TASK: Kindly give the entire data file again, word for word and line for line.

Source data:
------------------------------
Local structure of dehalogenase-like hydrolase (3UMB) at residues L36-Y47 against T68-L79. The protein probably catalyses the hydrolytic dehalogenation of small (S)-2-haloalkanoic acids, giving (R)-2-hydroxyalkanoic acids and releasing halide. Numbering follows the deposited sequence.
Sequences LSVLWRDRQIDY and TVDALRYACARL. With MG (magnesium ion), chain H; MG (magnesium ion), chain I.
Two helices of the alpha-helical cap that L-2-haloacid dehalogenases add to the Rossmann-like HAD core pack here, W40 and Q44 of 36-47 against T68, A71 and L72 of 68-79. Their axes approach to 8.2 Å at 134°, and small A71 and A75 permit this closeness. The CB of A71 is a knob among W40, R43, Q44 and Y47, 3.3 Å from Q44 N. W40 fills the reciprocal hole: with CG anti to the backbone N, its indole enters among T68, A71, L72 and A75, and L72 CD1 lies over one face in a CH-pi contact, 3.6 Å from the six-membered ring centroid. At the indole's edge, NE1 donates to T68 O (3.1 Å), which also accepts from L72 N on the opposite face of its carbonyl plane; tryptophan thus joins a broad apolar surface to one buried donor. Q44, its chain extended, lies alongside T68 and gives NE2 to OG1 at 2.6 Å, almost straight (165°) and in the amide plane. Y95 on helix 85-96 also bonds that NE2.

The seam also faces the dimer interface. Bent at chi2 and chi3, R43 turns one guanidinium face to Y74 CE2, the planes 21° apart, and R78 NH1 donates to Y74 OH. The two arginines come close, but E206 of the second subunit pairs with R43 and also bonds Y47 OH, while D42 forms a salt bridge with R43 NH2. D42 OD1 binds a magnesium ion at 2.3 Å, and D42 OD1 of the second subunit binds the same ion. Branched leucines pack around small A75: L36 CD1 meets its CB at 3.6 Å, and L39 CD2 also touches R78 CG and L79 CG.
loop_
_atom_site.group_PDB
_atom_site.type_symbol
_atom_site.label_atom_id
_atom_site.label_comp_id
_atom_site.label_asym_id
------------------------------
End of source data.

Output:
Local structure of dehalogenase-like hydrolase (3UMB) at residues L36-Y47 against T68-L79. The protein probably catalyses the hydrolytic dehalogenation of small (S)-2-haloalkanoic acids, giving (R)-2-hydroxyalkanoic acids and releasing halide. Numbering follows the deposited sequence.
Sequences LSVLWRDRQIDY and TVDALRYACARL. With MG (magnesium ion), chain H; MG (magnesium ion), chain I.
Two helices of the alpha-helical cap that L-2-haloacid dehalogenases add to the Rossmann-like HAD core pack here, W40 and Q44 of 36-47 against T68, A71 and L72 of 68-79. Their axes approach to 8.2 Å at 134°, and small A71 and A75 permit this closeness. The CB of A71 is a knob among W40, R43, Q44 and Y47, 3.3 Å from Q44 N. W40 fills the reciprocal hole: with CG anti to the backbone N, its indole enters among T68, A71, L72 and A75, and L72 CD1 lies over one face in a CH-pi contact, 3.6 Å from the six-membered ring centroid. At the indole's edge, NE1 donates to T68 O (3.1 Å), which also accepts from L72 N on the opposite face of its carbonyl plane; tryptophan thus joins a broad apolar surface to one buried donor. Q44, its chain extended, lies alongside T68 and gives NE2 to OG1 at 2.6 Å, almost straight (165°) and in the amide plane. Y95 on helix 85-96 also bonds that NE2.

The seam also faces the dimer interface. Bent at chi2 and chi3, R43 turns one guanidinium face to Y74 CE2, the planes 21° apart, and R78 NH1 donates to Y74 OH. The two arginines come close, but E206 of the second subunit pairs with R43 and also bonds Y47 OH, while D42 forms a salt bridge with R43 NH2. D42 OD1 binds a magnesium ion at 2.3 Å, and D42 OD1 of the second subunit binds the same ion. Branched leucines pack around small A75: L36 CD1 meets its CB at 3.6 Å, and L39 CD2 also touches R78 CG and L79 CG.
loop_
_atom_site.group_PDB
_atom_site.type_symbol
_atom_site.label_atom_id
_atom_site.label_comp_id
_atom_site.label_asym_id